英国首相卡梅伦遭遇亲昵短信困扰 - By Simon Walters,04 Nov 2012
David Cameron faces new embarrassment over text messages
New details of intimate texts exchanged between David Cameron and disgraced media boss Rebekah Brooks have been obtained by The Mail on Sunday.
In one message, the Prime Minister thanks the former News International chief for letting him ride one of her family's horses, saying it was 'fast, unpredictable and hard to control but fun'.
In another, a gushing Mrs Brooks tells Mr Cameron that she felt so emotional listening to his Tory conference speech she 'cried twice', adding: 'Will love "working together".'
In close touch: Rebekah Brooks (left) pictured on the pone with her husband Charlie Brooks (right)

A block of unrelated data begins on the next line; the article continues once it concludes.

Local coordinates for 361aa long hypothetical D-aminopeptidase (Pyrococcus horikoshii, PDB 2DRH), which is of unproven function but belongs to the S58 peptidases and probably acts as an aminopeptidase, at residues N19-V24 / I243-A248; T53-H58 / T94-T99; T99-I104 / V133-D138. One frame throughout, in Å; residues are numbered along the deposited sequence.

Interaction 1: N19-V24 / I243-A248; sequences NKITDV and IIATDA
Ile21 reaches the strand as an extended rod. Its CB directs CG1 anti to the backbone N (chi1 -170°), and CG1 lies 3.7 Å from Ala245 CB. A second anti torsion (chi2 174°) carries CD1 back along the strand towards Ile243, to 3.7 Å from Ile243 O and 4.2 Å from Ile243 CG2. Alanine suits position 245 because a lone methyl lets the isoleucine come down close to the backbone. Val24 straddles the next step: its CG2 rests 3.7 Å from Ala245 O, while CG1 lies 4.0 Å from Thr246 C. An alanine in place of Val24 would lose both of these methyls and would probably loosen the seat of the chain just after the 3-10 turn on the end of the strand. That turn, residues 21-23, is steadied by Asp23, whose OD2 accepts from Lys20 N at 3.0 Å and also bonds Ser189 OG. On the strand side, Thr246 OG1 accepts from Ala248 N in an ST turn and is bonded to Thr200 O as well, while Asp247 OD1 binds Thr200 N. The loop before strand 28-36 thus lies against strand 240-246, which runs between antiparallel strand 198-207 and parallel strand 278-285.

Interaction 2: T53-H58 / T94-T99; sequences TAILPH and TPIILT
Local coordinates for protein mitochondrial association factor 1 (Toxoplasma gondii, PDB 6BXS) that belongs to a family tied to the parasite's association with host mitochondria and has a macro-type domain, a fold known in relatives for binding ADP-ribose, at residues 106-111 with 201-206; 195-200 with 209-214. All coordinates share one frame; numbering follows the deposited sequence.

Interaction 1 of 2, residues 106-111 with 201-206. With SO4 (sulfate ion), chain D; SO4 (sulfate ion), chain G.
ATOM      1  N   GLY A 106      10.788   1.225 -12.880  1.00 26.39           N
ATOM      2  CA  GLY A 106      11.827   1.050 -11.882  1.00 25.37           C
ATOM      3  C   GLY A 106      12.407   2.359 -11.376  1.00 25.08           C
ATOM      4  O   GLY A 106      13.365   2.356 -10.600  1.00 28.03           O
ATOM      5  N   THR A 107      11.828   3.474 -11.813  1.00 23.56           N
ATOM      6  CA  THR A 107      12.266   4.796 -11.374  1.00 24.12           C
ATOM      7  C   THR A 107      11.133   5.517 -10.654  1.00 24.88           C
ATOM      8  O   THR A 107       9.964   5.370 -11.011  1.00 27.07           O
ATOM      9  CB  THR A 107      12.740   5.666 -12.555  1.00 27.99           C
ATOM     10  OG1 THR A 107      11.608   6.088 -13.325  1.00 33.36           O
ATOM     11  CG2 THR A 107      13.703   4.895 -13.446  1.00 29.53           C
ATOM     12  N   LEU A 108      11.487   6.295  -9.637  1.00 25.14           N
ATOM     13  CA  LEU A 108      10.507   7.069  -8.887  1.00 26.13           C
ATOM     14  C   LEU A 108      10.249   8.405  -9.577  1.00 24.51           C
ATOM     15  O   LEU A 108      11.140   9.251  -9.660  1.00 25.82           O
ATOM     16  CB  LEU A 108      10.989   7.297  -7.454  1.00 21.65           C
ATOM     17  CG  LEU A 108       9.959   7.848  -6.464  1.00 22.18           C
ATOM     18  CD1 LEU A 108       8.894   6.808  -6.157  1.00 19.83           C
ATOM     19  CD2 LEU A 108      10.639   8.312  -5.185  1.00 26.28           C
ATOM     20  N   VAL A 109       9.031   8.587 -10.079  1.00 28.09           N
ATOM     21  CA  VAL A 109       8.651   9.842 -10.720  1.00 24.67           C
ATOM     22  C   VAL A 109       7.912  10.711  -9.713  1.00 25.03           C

The messages, with their horseplay tone, are part of a cache of texts and emails handed over to Lord Justice Leveson's inquiry into media ethics by Downing Street and Mrs Brooks. Only a very small number of the messages have so far been made public, leading to claims of a cover-up by No?10 and the inquiry.
A furious Mr Cameron rejected a Commons demand by Labour MP Chris Bryant two weeks ago to disclose all the texts and emails exchanged with Mrs Brooks, the former chief executive of Rupert Murdoch's News International, which is at the centre of the phone hacking scandal.
Her husband, racehorse trainer Charlie Brooks, is an Old Etonian chum of the Prime Minister.
Mr Bryant suggested Mr Cameron's refusal was because the messages were 'too salacious and embarrassing for you'.
He rounded on the Prime Minister: 'When the truth comes out, you won't be smiling.'
When livid Mr Cameron refused to reply, Mr Bryant, himself a phone hacking victim, accused the Prime Minister of a 'hissy fit'.